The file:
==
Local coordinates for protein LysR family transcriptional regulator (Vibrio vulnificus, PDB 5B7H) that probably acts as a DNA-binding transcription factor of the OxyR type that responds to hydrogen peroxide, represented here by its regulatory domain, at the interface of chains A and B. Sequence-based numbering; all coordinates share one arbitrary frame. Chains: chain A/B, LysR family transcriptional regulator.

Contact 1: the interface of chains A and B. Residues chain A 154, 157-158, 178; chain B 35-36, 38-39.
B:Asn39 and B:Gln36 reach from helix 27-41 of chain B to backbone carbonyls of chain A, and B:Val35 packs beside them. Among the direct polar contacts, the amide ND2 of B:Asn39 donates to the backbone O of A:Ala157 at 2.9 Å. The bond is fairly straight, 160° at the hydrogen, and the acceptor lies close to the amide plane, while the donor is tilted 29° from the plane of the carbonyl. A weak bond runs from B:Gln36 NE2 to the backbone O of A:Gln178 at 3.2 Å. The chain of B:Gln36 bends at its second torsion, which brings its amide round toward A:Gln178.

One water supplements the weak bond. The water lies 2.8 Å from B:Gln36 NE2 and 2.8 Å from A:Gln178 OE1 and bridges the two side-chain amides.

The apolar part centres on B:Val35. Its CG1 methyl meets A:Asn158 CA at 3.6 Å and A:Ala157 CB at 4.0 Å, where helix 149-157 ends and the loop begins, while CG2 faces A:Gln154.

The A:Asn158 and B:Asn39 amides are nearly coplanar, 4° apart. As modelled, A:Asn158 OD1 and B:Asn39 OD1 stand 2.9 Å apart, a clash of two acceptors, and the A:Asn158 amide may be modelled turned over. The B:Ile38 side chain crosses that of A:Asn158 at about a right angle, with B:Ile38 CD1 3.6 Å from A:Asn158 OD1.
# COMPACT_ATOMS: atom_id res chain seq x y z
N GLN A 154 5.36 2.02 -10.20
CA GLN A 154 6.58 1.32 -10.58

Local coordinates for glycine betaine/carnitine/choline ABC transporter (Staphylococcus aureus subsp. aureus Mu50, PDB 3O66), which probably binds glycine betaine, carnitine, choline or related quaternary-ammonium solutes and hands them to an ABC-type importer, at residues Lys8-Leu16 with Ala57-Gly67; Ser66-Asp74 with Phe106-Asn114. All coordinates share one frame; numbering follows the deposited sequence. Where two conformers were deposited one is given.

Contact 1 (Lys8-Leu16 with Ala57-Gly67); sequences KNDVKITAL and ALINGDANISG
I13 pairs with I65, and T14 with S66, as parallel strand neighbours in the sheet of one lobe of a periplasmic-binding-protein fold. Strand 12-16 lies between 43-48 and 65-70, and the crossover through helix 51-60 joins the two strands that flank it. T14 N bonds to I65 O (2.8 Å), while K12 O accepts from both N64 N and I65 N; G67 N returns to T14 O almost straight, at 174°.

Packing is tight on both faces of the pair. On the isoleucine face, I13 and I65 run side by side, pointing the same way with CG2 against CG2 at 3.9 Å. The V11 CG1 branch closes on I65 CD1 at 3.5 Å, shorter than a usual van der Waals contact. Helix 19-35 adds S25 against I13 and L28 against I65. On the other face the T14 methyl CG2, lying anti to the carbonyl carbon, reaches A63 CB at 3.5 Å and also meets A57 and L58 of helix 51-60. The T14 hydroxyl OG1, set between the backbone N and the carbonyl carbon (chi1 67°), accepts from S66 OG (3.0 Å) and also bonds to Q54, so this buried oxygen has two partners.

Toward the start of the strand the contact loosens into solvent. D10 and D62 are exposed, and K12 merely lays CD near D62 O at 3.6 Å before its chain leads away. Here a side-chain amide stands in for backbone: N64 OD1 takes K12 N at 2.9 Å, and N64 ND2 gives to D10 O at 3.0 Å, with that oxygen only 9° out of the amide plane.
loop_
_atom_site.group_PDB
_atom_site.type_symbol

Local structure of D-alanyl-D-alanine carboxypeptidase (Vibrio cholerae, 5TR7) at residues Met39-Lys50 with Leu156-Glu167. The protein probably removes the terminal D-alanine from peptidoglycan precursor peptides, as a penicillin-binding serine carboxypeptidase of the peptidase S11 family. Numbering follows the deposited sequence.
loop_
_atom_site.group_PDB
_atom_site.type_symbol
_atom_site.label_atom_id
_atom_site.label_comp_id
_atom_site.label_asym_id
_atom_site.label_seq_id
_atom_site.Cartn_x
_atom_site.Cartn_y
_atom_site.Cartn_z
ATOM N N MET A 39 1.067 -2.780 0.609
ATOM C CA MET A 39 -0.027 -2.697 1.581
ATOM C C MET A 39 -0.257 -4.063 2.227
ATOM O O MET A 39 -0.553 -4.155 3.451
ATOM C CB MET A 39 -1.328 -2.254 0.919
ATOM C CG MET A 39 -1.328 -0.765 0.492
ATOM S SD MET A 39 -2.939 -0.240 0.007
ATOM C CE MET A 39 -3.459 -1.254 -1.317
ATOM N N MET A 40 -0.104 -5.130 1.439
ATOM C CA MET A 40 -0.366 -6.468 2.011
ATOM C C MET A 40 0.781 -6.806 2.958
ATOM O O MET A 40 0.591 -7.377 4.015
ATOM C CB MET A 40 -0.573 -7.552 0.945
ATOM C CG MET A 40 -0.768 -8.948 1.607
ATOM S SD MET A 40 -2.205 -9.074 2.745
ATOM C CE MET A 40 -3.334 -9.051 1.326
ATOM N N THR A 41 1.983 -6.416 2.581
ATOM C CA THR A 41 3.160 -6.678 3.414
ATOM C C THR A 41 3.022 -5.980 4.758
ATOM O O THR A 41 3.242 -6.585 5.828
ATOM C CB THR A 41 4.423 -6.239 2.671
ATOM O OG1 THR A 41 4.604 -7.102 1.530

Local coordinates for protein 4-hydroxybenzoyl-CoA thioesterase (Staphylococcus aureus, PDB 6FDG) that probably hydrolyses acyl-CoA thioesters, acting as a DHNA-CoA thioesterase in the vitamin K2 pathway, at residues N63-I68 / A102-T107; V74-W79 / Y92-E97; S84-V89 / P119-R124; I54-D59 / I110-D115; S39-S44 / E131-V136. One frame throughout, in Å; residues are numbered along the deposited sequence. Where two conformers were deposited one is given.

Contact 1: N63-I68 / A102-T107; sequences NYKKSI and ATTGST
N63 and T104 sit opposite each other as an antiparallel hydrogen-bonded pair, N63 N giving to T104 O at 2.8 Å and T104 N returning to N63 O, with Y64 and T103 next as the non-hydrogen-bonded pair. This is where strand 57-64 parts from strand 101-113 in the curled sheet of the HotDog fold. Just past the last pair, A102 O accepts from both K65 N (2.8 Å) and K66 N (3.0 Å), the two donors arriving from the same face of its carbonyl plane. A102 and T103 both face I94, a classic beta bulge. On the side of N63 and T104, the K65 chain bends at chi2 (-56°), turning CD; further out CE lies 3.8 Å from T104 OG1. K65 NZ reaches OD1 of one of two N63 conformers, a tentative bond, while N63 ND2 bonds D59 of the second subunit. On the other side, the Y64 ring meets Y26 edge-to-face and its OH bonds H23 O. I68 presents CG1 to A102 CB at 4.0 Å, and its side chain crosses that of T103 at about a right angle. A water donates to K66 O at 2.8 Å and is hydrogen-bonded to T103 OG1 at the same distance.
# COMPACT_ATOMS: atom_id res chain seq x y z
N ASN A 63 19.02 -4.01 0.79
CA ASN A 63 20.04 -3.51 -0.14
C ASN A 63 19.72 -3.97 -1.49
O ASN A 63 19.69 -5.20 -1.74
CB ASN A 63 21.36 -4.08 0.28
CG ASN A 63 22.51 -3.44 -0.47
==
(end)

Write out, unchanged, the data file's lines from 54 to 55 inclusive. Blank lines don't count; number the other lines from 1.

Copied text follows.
# COMPACT_ATOMS: atom_id res chain seq x y z
N ASN A 63 19.02 -4.01 0.79